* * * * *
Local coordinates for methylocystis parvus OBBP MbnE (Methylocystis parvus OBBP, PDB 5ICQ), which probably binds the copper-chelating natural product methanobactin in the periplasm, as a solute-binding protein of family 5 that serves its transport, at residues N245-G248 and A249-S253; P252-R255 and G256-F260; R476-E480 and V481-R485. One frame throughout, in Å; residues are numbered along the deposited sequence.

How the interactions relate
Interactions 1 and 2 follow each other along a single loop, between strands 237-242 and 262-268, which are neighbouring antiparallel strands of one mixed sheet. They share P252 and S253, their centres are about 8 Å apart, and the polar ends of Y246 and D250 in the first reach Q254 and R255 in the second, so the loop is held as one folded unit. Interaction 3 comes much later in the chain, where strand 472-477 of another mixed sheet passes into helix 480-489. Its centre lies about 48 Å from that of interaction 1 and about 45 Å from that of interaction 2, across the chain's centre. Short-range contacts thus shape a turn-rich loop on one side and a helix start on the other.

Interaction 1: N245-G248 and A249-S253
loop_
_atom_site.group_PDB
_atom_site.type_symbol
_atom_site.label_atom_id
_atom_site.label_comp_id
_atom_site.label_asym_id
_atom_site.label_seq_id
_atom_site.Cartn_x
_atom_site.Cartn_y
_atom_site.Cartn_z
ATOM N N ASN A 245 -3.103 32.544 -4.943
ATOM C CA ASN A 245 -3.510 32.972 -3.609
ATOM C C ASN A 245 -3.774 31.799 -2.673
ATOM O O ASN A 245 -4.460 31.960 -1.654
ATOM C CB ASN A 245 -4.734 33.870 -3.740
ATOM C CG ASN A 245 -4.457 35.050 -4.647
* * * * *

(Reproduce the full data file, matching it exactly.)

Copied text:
Local coordinates for methylocystis parvus OBBP MbnE (Methylocystis parvus OBBP, PDB 5ICQ), which probably binds the copper-chelating natural product methanobactin in the periplasm, as a solute-binding protein of family 5 that serves its transport, at residues N245-G248 and A249-S253; P252-R255 and G256-F260; R476-E480 and V481-R485. One frame throughout, in Å; residues are numbered along the deposited sequence.

How the interactions relate
Interactions 1 and 2 follow each other along a single loop, between strands 237-242 and 262-268, which are neighbouring antiparallel strands of one mixed sheet. They share P252 and S253, their centres are about 8 Å apart, and the polar ends of Y246 and D250 in the first reach Q254 and R255 in the second, so the loop is held as one folded unit. Interaction 3 comes much later in the chain, where strand 472-477 of another mixed sheet passes into helix 480-489. Its centre lies about 48 Å from that of interaction 1 and about 45 Å from that of interaction 2, across the chain's centre. Short-range contacts thus shape a turn-rich loop on one side and a helix start on the other.

Interaction 1: N245-G248 and A249-S253
loop_
_atom_site.group_PDB
_atom_site.type_symbol
_atom_site.label_atom_id
_atom_site.label_comp_id
_atom_site.label_asym_id
_atom_site.label_seq_id
_atom_site.Cartn_x
_atom_site.Cartn_y
_atom_site.Cartn_z
ATOM N N ASN A 245 -3.103 32.544 -4.943
ATOM C CA ASN A 245 -3.510 32.972 -3.609
ATOM C C ASN A 245 -3.774 31.799 -2.673
ATOM O O ASN A 245 -4.460 31.960 -1.654
ATOM C CB ASN A 245 -4.734 33.870 -3.740
ATOM C CG ASN A 245 -4.457 35.050 -4.647